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Season Preview: A look at West Texas A&M University Theatre's 2017-18 offerings
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By Chip Chandler — Digital Content Producer

Plays and musicals spotlighting women's struggles with children, sexist bosses, dishonest lovers and more are on tap at West Texas A&M University.

In its 2017-18 season, the WT theater department will stage five productions — all featuring strong female characters who, in most of the shows, are the central focus.

"We do have a lot of female talent and strength in the program, and this season certainly allows for a good amount of opportunity for our female students," said Stephen Crandall, head of the art, theater and dance department and theater associate professor. "If we're considering past seasons, this season would certainly help balance the scales as far as female stories and casting opportunities, which is definitely a good thing."

The season will open with Rebecca Gilman's Luna Gale, a contemporary drama about a social worker's attempts to find a secure home for the title character, a 6-month-old girl whose teenage parents are fighting for custody against the teen girl's mother.

"Who decides who's capable of raising a child?" director Callie Hisek said, previewing the drama's themes. "Ultimately, each and every single one of these characters is doing what they think is right for the child. Hopefully, we're going to get the audience to think about judgment, about the broken (child welfare) system and how ... other people always tell people how to raise a child."

Luna Gale will be staged at 7:30 p.m. Sept. 14 to 16 and 21 to 23, as well as 2:30 p.m. Sept. 24, in the Happy State Bank Studio Theatre in the Sybil B. Harrington Fine Arts Complex.

The season will continue with Little Women, a musical adaptation of the beloved Louisa May Alcott novel by Allan Knee, Mindi Dickstein and Jason Howland. As in Alcott's semi-autobiographical novel, the musical depicts vignettes of the lives of the March sisters and their mother, Marmee, while they wait for their father to return home from the Civil War.

"We have some strong women ... and it's so hard with musicals because they'll feature one or two women," said director Andrew Barratt Lewis. "We really were looking for shows that would have good roles for men as well, but have a variety of roles for women."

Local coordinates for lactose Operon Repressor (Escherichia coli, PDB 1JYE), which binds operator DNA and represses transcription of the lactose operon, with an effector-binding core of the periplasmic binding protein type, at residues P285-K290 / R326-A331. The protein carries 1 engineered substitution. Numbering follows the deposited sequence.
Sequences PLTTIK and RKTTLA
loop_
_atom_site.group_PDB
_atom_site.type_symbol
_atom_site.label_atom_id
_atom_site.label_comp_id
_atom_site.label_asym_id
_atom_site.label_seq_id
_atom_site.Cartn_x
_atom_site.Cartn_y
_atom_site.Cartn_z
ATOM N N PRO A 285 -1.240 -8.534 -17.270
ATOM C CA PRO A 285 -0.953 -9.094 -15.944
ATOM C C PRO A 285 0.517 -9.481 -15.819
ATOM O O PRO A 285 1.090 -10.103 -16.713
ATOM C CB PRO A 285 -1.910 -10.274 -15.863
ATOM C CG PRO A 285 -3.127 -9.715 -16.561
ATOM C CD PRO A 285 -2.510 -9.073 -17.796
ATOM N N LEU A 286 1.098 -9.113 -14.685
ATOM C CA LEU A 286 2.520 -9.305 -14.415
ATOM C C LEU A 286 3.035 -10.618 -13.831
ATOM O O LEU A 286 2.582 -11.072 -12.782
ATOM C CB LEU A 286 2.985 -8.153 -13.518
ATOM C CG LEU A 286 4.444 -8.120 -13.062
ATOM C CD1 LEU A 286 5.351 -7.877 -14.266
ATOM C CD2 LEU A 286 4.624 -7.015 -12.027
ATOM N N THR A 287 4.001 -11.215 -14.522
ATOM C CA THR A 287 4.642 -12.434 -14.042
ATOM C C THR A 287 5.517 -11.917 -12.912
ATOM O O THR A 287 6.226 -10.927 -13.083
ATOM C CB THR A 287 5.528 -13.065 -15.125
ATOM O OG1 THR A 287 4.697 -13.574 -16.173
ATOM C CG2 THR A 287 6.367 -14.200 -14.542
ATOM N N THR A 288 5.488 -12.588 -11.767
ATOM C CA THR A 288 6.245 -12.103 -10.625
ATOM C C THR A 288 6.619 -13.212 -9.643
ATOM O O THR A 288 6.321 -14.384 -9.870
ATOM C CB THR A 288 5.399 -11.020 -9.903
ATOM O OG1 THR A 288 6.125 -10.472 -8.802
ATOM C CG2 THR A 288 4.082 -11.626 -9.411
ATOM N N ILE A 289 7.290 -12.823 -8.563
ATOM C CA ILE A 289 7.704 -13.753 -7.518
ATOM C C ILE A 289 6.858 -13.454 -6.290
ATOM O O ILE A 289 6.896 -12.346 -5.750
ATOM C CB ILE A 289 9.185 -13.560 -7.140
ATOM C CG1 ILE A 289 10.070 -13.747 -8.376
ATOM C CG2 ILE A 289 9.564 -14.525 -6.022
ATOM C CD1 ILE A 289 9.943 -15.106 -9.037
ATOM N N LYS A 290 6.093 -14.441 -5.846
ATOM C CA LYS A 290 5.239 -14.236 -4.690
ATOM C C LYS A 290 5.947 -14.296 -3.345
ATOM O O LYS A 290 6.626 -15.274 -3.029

Little Women especially fits that bill, he said. 

"There are the four sisters and Marmee, so that's five really strong female characters," Lewis said. "And it's a great, timeless American classic."

Little Women will be staged at 7:30 p.m. Oct. 12 to 14 and 19 to 21, as well as 2:30 p.m. Oct. 22, in the Branding Iron Theatre.

Up next is William Shakespeare's comedy Much Ado About Nothing, a mid-career play that's among the Bard's best.

"It's probably one of my favorite comedies," Crandall said. "It's really relatable because it's all about the concept of falling in love.

"In the two sets of lovers ... one is younger, Hero and Claudia, who are very young and passionate. Their love is very pure," Crandall said. "Then you have Benedick and Beatrice, who are more mature and wise. It's almost a kind of jaded love story.

"The juxtaposition of those two types of stories is interesting," he continued. "I feel like it allows both a younger and an older audience to appreciate what it means to fall in love, to fight for love, to have an identity as an individual as well as part of a couple or partnership."

Much Ado, which will feature theater professor Royal R. Brantley as Leonato, will be staged at 7:30 p.m. Nov. 9 to 11 and 16 to 18, as well as 2:30 p.m. Nov. 12 and 19, in the Studio Theatre.

The season continues in the spring semester with playwright David Ives' translation of the 1907 Belle Époque farce A Flea in Her Ear by French playwright Georges Feydeau.

"Some say it's the French farce," Hisek said, explaining how Feydeau packs it with fast-paced humor around mistaken identities.

Specifically, a dissatisfied wife, Raymonde, believes her husband Victor is cheating on her, so she schemes to catch him in the act at a hotel of no repute. Complications arise, and quickly.

"When you're doing a farce, you have more entrances and exits than you think you could possibly need," Hisek said. "When you're done performing, you should be exhausted and want to go to bed."

A Flea in Her Ear will be staged at 7:30 p.m. Feb. 8 to 10 and 15 to 17, as well as 2:30 p.m. Feb. 18, in the Branding Iron Theatre.

And the season closes with the recent Broadway adaptation of the 1980 film comedy 9 to 5, featuring a score by the film's co-star, country music icon Dolly Parton.

As in the film, a trio of secretaries learn to fight back against their sexist, lying, hypocritical, egotistical, bigot boss, Mr. Hart.

"It's just a fun story in general," Lewis said. "The music is surprisingly good, I'll be honest. When it was first coming out and they were saying it was a musical by Dolly Parton, I was a little skeptical, but Dolly is a fabulous songwriter.

"It's a very fun, upbeat show to end our season with."

The musical will be staged at 7:30 p.m. April 19 to 21 and 26 to 28, as well as 2:30 p.m. April 25 and 29, in the Branding Iron Theatre.

Season tickets, which are expected to go on sale Tuesday, are $50 for one, $100 for two and $200 for four.

Call 806-651-2804.




Chip Chandler is a digital content producer for Panhandle PBS. He can be contacted at, at @chipchandler1 on Twitter and on Facebook.